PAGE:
How can we inspire sustainable behavioural change?

How can we inspire sustainable behavioural change?
March 2024
Bronagh Loughlin

Bronagh Loughlin Author

Journalist and columnist
Collaborative content with

It’s clear that information on its own is not enough to change behaviour. Behavioural science can allow us to understand how people process, respond to, and share information.

This can help us identify the drivers that transform simple awareness into climate action and daily sustainable habits.

Due to its potential, an increasing number of governments are also incorporating behavioural science into many aspects of their policymaking. Padraig Walsh, CEO of ChangeAble, runs a behavioural insights agency and explains the importance behind what his organisation does:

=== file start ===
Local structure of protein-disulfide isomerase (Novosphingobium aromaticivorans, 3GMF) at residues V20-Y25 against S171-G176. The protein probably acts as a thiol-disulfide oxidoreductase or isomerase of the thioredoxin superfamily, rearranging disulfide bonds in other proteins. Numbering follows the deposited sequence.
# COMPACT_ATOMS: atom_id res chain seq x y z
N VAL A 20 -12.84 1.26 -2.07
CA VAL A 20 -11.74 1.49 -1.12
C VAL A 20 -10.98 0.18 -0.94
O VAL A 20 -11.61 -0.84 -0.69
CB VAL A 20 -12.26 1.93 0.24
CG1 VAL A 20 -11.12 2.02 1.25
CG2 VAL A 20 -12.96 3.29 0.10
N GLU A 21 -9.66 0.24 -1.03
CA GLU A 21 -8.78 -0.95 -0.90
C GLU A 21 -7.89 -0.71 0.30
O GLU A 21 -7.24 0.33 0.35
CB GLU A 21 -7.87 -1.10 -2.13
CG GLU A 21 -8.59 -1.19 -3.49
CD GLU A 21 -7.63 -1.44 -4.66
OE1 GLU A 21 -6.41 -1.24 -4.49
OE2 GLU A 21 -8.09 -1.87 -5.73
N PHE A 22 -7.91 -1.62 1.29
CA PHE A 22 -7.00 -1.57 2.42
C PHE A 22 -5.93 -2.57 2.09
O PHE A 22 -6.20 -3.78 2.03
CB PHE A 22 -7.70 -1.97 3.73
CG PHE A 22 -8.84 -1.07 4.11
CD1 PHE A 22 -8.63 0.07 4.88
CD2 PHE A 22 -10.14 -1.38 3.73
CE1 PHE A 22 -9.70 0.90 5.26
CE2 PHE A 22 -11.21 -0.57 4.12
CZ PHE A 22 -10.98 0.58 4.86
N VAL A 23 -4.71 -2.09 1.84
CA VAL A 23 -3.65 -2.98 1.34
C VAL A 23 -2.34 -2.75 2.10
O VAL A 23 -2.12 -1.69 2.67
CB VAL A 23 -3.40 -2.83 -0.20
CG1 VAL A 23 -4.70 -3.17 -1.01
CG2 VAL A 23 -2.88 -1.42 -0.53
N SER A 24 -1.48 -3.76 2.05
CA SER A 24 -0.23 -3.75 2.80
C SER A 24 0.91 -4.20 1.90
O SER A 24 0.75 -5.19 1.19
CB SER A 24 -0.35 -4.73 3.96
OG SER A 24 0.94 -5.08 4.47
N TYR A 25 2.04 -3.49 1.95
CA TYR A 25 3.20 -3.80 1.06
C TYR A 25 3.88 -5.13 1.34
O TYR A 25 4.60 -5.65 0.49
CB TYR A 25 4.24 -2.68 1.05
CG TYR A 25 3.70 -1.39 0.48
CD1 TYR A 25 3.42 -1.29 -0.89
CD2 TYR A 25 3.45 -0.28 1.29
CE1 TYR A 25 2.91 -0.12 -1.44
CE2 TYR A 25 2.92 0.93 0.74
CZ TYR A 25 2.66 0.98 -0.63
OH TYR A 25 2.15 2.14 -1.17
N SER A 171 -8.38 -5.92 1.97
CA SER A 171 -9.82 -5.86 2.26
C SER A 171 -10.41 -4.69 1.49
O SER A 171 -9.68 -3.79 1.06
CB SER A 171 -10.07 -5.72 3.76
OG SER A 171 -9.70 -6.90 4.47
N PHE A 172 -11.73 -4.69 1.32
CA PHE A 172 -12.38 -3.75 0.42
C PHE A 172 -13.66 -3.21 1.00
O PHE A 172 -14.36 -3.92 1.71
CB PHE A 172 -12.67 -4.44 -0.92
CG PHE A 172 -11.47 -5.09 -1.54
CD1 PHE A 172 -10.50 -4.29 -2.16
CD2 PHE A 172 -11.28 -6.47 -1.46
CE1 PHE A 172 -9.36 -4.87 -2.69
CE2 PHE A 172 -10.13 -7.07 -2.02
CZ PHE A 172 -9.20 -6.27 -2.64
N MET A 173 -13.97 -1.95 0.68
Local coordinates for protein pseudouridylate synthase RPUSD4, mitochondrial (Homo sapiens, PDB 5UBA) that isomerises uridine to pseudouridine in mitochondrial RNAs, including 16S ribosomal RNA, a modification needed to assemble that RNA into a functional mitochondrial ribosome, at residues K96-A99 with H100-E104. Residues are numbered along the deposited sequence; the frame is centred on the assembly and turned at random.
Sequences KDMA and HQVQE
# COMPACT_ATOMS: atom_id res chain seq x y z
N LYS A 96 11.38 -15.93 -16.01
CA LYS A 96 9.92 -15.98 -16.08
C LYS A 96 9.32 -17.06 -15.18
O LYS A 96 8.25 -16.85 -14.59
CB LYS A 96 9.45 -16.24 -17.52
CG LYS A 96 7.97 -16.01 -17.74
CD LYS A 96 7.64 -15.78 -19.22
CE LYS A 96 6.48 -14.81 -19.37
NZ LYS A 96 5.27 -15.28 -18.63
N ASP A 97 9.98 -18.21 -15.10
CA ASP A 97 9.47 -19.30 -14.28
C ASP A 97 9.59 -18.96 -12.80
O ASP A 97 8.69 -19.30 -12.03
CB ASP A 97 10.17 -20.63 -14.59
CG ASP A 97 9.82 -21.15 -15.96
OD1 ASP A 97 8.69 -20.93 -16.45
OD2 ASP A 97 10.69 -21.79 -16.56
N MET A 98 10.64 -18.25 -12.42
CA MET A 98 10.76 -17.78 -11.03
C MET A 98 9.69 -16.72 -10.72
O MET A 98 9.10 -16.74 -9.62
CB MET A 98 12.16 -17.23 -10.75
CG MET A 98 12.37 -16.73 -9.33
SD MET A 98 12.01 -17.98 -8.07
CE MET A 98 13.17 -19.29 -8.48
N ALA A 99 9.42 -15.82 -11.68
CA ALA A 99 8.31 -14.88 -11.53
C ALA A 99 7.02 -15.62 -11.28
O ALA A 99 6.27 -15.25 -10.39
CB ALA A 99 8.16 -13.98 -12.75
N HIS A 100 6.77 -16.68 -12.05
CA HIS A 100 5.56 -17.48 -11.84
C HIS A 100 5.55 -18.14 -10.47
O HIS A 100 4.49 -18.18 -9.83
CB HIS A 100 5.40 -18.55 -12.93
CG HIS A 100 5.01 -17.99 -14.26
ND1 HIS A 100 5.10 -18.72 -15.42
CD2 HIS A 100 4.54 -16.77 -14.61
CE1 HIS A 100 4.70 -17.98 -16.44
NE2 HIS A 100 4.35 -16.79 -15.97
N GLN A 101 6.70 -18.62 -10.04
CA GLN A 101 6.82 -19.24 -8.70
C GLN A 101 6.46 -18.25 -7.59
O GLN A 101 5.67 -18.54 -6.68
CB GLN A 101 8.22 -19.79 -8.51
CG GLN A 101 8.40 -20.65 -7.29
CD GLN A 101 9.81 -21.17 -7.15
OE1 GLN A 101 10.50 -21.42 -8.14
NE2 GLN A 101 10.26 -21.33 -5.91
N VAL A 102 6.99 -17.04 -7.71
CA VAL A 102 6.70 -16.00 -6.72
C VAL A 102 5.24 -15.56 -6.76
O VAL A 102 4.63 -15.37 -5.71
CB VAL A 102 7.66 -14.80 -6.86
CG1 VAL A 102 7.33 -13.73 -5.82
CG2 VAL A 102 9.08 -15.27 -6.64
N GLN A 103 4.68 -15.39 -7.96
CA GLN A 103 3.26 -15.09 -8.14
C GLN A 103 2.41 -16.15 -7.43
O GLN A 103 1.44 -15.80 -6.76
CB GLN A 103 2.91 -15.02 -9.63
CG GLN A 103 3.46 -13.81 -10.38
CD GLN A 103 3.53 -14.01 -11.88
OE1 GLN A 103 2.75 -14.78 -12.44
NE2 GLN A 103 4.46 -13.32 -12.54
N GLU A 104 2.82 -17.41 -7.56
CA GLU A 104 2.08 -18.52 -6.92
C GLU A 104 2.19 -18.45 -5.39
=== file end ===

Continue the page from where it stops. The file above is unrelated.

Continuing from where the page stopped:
“What we want to do is use the incredible insights from psychology and behavioural science and apply them to make the world a better place.

So many societies' issues such as climate change, health issues, well-being & conflict emerge from human behaviour errors, and we want to disseminate this science and make it relevant in various sectors.”

When asked about the role of behavioural science in driving sustainability, Padraig explains what they often find is there’s a difference between our intentions and our actions.

He shares that policy often focuses on targeting individual motivations and trying to motivate individuals to change when, in fact, people are already motivated and want to be more climate-conscious in their behaviour.

Still, the systems and environments are limiting their capabilities and opportunities for change.